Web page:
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Home - Harnessing Nature – Fall 2009

Tidal

Tidal PowerThe power of waves crashing on Maine’s jagged coast has been captured in paintings and photographs for years. Now, it’s time to capture that energy to help alleviate the state’s dependence on fossil fuels.

Tidal power is tapped by submerged turbines with foils that are turned by ocean currents, similar to the way that wind moves turbines on land. But before full commercialization occurs, researchers and developers need to fully understand all aspects of the project.

“We know how much power potentially could be produced, but we don’t know how much you can extract commercially and have it be economically feasible and environmentally responsible,” says Michael “Mick” Peterson, UMaine Libra Professor of Engineering.

UMaine researchers are using a $951,500 federal appropriation to lead a collaborative effort to advance development of Maine’s tidal power resource.

They are assessing current prototypes and models of turbines that can be submerged in the ocean to produce power using tidal currents. The researchers also will evaluate the potential environmental impact of harnessing tidal energy off the coast of Eastport in the Western Passage of Passamaquoddy Bay.

Roll on, thou deep and dark blue ocean, roll! – Lord Byron

UMaine oceanography professor Huijie Xue is an expert in oceanographic computer modeling, which is key to understanding how much energy is produced by ocean currents. She points out that Maine’s jagged coastline contains many channels and passages perfectly suited for capturing tidal power, including Cobscook Bay in Maine and the Bay of Fundy in Nova Scotia that have some of the highest tides in the world.

“(Eastport) is the most viable site with the highest tides in the continental United States,” says Peterson, one of the driving forces behind the project. “If tidal energy is going to be commercialized in the U.S., it’s going to be in Maine.”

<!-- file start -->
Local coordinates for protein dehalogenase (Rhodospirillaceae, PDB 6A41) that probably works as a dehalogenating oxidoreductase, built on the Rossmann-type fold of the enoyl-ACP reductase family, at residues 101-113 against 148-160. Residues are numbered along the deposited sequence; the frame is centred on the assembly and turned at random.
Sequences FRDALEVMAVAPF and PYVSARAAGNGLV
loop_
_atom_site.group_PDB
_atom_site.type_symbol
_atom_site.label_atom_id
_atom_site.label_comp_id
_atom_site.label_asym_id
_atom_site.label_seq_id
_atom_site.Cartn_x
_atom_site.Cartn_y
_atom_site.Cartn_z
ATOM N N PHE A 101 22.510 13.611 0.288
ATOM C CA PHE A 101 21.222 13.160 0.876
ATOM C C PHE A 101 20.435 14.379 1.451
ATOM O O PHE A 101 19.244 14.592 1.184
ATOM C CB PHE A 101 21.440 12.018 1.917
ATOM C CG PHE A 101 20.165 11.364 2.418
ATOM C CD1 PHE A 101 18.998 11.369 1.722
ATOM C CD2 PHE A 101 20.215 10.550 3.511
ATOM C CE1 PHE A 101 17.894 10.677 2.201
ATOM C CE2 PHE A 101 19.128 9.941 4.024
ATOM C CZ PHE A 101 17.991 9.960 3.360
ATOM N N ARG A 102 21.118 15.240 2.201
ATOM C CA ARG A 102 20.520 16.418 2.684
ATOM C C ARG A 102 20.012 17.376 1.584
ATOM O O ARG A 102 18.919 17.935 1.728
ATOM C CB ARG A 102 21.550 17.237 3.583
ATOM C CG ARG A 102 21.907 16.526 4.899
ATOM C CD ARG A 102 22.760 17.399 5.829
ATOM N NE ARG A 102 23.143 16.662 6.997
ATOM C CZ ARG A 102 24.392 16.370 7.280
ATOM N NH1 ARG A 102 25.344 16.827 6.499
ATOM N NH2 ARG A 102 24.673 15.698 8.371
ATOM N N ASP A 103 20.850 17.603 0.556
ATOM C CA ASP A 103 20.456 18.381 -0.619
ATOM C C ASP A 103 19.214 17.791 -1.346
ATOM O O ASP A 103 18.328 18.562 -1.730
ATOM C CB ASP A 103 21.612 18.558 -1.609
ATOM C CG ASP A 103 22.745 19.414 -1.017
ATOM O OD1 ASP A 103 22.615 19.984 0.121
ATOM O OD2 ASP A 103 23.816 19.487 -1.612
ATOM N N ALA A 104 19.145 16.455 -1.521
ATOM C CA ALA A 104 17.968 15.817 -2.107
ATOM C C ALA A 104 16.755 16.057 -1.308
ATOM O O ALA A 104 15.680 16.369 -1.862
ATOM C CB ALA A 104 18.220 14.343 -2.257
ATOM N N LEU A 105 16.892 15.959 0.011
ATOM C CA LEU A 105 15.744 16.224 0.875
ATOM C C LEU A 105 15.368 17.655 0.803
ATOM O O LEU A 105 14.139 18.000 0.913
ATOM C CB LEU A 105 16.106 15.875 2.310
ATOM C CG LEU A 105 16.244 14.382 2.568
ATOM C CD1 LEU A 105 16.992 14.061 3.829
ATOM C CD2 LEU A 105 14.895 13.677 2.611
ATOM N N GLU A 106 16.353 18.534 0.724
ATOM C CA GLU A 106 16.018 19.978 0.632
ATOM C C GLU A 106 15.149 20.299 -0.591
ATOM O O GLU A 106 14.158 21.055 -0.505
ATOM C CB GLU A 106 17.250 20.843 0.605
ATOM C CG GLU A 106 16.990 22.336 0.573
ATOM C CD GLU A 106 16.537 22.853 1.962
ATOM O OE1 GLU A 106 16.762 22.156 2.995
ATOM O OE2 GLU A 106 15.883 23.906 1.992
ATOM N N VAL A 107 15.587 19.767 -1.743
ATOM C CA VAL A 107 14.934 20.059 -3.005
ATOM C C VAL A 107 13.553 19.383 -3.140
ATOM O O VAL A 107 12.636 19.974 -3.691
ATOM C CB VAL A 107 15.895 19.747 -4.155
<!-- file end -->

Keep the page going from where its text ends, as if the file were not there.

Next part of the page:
The impact on the ocean environment and how to lessen that effect is another issue researchers are working to understand.

“Since we’ve been talking about tidal energy, and it’s been around for a long time, there’s been obvious concern that when you put a turbine in the water, there could be potential (environmental) impact,” says Gayle Zydlewski, a fish biologist with UMaine’s School of Marine Sciences. “(But) if we do it right, it can be done in a safe and sustainable way.”

Once the environmental and commercial viability questions are answered, it is likely that the technology can be implemented fairly quickly.

Maine Maritime Academy (MMA) and Portland-based Ocean Renewable Power Company LLC (ORPC), partners in the ongoing research, bring specialized skills and knowledge that will allow the research and turbine development to advance efficiently and safely, serving the state’s economy and the environment.

“It’s a technology that is something that we can implement in a fairly short term — a matter of years,” says MMA engineering professor Rich Kimball. “For example, offshore wind has a much larger potential, but that’s going to be a longer time frame to get that developed.”

In addition to involving students from both UMaine and MMA in creating a new industry, there is abundant opportunity for Maine’s small coastal communities to benefit from the prospect of jobs and positive economic spin-off.

“This funding will allow us to kick off an important project that is going to have significant economic impact in Washington County and throughout the state,” says Chris Sauer, ORPC president and CEO.

The company estimates that in the next seven years, tidal energy has the potential to be a billion-dollar industry in Maine.

Throughout the summer, the company conducted in-water testing of the commercial design of its generator unit, which has turbines made of a composite material developed by U.S. Windblade LLC of Bath, Maine, and a composite structural frame made by Harbor Technologies LLC of Brunswick, Maine — two companies with ties to UMaine’s AEWC.

Last year, ORPC proved that its turbine generator unit is technically viable; now it’s time to continue with the process to demonstrate that it’s ready for commercial use.

“It’s critical that we are able to prove through this testing that this turbine generator unit is commercially viable,” Sauer says. “It has the potential of catapulting us to the front of the tidal energy industry, while at the same time putting Maine on the world map as far as tidal energy.”


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